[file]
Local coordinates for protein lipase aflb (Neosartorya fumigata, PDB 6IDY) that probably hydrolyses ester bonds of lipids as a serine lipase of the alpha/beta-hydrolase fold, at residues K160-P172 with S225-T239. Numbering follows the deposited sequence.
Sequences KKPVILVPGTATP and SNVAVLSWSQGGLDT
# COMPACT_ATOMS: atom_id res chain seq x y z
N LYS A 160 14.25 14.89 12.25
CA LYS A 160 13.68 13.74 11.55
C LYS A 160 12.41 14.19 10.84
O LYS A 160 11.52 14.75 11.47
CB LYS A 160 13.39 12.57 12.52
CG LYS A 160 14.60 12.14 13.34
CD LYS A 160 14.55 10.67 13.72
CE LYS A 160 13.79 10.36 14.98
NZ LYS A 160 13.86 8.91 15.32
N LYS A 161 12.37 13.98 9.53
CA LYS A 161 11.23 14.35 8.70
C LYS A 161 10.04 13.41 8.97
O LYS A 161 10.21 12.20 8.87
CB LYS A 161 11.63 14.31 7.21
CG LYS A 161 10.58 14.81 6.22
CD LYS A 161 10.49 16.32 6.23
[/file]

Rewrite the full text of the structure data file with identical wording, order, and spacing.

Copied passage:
Local coordinates for protein lipase aflb (Neosartorya fumigata, PDB 6IDY) that probably hydrolyses ester bonds of lipids as a serine lipase of the alpha/beta-hydrolase fold, at residues K160-P172 with S225-T239. Numbering follows the deposited sequence.
Sequences KKPVILVPGTATP and SNVAVLSWSQGGLDT
# COMPACT_ATOMS: atom_id res chain seq x y z
N LYS A 160 14.25 14.89 12.25
CA LYS A 160 13.68 13.74 11.55
C LYS A 160 12.41 14.19 10.84
O LYS A 160 11.52 14.75 11.47
CB LYS A 160 13.39 12.57 12.52
CG LYS A 160 14.60 12.14 13.34
CD LYS A 160 14.55 10.67 13.72
CE LYS A 160 13.79 10.36 14.98
NZ LYS A 160 13.86 8.91 15.32
N LYS A 161 12.37 13.98 9.53
CA LYS A 161 11.23 14.35 8.70
C LYS A 161 10.04 13.41 8.97
O LYS A 161 10.21 12.20 8.87
CB LYS A 161 11.63 14.31 7.21
CG LYS A 161 10.58 14.81 6.22
CD LYS A 161 10.49 16.32 6.23